Okay this is weird. Normally DTR would be hooked to the Blackberry's DSR. But I like to plug the Dongleberry into my Palm III cradle to use programmer.exe and the Palm cradle does _not_ have a DTR signal. So I use the next best thing which is RTS.
Blackberry Palm edge 4 (DSR) <--- 6 (RTS)
The Blackberry supplies +6V on DTR. The GoType uses Palm's DTR and RTS for power, actually it probably only uses RTS since the Palm's DTR is non-standard and cannot be turned off. Blackberry doesn't have RTS signal so I just use DTR for both DTR and RTS.
Blackberry Palm edge 2 (DTR) ---> 1&4 (DSR & CTS)
This final mess is optional. It was only added to get the Palm Portable Keyboard (PPK) to work. It does two things, it makes a +3.3V (approx) signal for pin 2 of the Palm edge. And it provides a way to hold a charge for a second or so on this pin so that I can create the power up timing required for the PPK.
Blackberry Palm edge 2 (DTR) -- four .7 signal diodes -->|-->|-->|-->|--- 2 (+3.3V) |+ === 100uF capacitor | 1 (GND) -------------------------------------------
I must admit that when I got my RIM950 I worked feverishly to get a base of software written. I found the default software to be too limiting, or in the 950 case it didn't even come with software -- besides the Message and Address book. So the first thing was to write a Date book application.
For the Palm I wrote a program called HotDate which allowed you to navigate your appointments. I wished I had it on the RIM, and after a few weeks of porting the code my wish came true. Now I use it for everything.. it is the control center for my RIM. Though I am still adding mundane features to it (stuff is hard-coded for my prefs) and regrettably I must weed out some licensed code before I can release it.
GPL licensed free software.
Sparrow is a message application that is similar to the built-in messaging software. There is nothing particularly wrong with the built-in RIM message application, it just doesn't work very well for me. I find the header listing to be confusing since it interleaves day markers in the list, and it wastes too much screen just to show an envelope icon. I wanted something that was more pleasant such as my xfmail software which I run on my desktop; i.e. folders and colorizing.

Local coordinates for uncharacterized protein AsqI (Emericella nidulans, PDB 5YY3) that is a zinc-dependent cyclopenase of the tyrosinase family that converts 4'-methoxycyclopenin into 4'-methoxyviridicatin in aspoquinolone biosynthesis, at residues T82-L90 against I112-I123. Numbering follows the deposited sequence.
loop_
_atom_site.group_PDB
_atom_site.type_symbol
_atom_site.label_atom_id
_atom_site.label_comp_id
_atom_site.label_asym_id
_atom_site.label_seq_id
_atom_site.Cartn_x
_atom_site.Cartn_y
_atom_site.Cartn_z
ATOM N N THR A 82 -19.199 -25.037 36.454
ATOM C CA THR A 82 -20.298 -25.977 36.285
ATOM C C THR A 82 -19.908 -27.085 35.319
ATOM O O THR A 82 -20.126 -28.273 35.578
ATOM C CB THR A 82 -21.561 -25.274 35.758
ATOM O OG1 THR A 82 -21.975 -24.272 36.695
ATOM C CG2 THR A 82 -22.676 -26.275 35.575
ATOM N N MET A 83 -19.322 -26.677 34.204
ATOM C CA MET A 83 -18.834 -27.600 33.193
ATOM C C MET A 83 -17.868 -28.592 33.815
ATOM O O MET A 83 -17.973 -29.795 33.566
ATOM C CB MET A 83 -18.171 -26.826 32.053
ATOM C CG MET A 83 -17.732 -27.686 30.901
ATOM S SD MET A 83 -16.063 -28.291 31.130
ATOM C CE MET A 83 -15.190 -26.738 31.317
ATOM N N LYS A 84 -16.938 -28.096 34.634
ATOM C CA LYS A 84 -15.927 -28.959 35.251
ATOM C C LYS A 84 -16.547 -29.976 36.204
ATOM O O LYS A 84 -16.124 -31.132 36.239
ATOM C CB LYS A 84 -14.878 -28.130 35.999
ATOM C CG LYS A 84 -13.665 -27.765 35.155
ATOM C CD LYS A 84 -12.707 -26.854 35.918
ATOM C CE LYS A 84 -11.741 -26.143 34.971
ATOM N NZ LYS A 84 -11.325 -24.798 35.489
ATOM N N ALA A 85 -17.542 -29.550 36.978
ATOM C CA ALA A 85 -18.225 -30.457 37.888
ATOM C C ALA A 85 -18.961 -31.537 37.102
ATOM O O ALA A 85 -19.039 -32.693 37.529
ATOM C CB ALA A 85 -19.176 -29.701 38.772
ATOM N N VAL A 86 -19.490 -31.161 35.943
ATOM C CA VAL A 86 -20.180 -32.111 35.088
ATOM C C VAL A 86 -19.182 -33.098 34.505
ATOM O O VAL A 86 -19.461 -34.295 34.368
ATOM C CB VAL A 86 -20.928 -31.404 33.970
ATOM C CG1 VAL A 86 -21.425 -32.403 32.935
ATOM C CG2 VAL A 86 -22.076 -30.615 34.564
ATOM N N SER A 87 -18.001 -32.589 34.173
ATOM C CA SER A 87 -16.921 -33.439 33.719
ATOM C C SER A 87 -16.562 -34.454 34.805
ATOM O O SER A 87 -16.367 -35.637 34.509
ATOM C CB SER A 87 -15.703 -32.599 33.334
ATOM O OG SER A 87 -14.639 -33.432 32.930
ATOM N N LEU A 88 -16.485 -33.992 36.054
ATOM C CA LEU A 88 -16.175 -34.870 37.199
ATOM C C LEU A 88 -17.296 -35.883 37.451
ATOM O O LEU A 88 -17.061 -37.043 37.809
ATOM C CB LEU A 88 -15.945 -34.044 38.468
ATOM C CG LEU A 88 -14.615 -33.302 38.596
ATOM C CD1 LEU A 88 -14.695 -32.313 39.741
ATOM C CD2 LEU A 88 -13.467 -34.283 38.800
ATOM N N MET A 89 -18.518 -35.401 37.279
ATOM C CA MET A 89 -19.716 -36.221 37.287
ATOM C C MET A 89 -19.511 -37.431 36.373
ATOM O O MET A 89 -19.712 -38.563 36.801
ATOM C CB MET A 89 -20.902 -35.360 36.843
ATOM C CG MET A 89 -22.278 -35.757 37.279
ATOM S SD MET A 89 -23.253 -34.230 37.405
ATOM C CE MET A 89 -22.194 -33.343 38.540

Folders; I receive lots of mail so I need folders to separate the entertainment and fluff from the really important stuff. That's what folders do, you configure a header field string rule (or several) and it lets you view a list of matching records. In addition you can set a different tone/vibrate notification for each folder. So far so good, the main screen shows the folders and their total and unread message counts.
I've been using this long enough and it seems okay.. so I'm now building binaries into the distribution. There are bound to still be issues, one in particular which I run into every now and again whereby the message counts are incorrect. I intend to put work-arounds (i.e. the Recalculate counts menu option) in place until such time that these bugs can be corrected.
Development on Sparrow is slowing down a bit since I don't find that I need much more to get my work done. In fact if I had one thing that I would spend some time on it would be to make a new screen saver that showed the specific information that I always manually request on the pager. Something like a mixture of Nasdaq, Dow, portfolio, and perhaps news headlines and slashdot headlines. I figure an easy way would be to first mock up a replacement screen saver, and then add a list of items which can be programmed via a special email. Furthermore, I would like to get somewhere in hacking the go.web browser so that I can force it to view a particular URL.
A further note. There really is no documentation on this project other than this page and the FAQ link on the right. Of course you can look through the source code and find my comments if you have any questions about how this works. Please realize that this software was written out of neccessity and not intended to spawn any particular commercial interest. As such I have no plans to make it anything other than a stable and useful piece of software.. so don't be surprised if my interests fade a bit and I move on to other things once Sparrow works how *I* want. ABSOLUTELY NO WARRANTY.
Feedback: Chris Faherty <email@example.com>